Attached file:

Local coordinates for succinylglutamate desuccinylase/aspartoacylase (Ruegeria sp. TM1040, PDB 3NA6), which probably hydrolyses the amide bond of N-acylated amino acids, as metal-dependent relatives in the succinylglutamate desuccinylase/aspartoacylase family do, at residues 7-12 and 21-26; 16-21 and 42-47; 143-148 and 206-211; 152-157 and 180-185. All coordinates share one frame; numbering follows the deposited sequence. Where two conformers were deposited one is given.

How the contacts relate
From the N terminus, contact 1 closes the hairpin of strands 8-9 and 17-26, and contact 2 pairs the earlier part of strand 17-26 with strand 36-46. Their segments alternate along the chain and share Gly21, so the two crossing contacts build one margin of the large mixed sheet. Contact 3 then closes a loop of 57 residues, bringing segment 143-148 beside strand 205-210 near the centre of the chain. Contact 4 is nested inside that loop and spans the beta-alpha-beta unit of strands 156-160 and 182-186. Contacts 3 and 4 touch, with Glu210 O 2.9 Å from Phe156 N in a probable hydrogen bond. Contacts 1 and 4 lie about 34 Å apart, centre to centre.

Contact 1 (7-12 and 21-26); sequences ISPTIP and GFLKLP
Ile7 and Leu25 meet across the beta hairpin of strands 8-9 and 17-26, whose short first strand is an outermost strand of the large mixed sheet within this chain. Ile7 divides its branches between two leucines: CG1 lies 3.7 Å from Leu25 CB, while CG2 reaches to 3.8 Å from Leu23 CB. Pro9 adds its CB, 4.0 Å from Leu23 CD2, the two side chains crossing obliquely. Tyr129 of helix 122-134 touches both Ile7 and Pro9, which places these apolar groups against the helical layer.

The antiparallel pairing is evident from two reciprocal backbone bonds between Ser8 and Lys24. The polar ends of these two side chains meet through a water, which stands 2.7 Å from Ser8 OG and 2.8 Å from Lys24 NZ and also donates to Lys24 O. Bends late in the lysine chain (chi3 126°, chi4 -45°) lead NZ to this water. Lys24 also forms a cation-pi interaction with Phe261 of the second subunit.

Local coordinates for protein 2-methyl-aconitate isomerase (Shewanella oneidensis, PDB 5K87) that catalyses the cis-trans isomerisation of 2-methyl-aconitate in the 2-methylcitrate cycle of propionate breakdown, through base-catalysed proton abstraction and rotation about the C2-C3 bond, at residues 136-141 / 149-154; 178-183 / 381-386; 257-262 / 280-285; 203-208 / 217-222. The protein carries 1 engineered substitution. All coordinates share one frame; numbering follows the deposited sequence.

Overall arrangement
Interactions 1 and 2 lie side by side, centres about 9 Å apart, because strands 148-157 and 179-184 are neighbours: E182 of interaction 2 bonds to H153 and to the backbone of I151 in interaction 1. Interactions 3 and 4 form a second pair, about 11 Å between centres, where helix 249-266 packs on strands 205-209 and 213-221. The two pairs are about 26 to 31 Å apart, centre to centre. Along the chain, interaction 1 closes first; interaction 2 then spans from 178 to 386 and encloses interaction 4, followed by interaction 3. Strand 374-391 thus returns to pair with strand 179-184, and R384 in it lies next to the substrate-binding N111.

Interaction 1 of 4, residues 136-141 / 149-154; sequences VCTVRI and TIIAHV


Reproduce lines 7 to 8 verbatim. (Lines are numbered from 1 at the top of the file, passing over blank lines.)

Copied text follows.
Local coordinates for protein 2-methyl-aconitate isomerase (Shewanella oneidensis, PDB 5K87) that catalyses the cis-trans isomerisation of 2-methyl-aconitate in the 2-methylcitrate cycle of propionate breakdown, through base-catalysed proton abstraction and rotation about the C2-C3 bond, at residues 136-141 / 149-154; 178-183 / 381-386; 257-262 / 280-285; 203-208 / 217-222. The protein carries 1 engineered substitution. All coordinates share one frame; numbering follows the deposited sequence.

Overall arrangement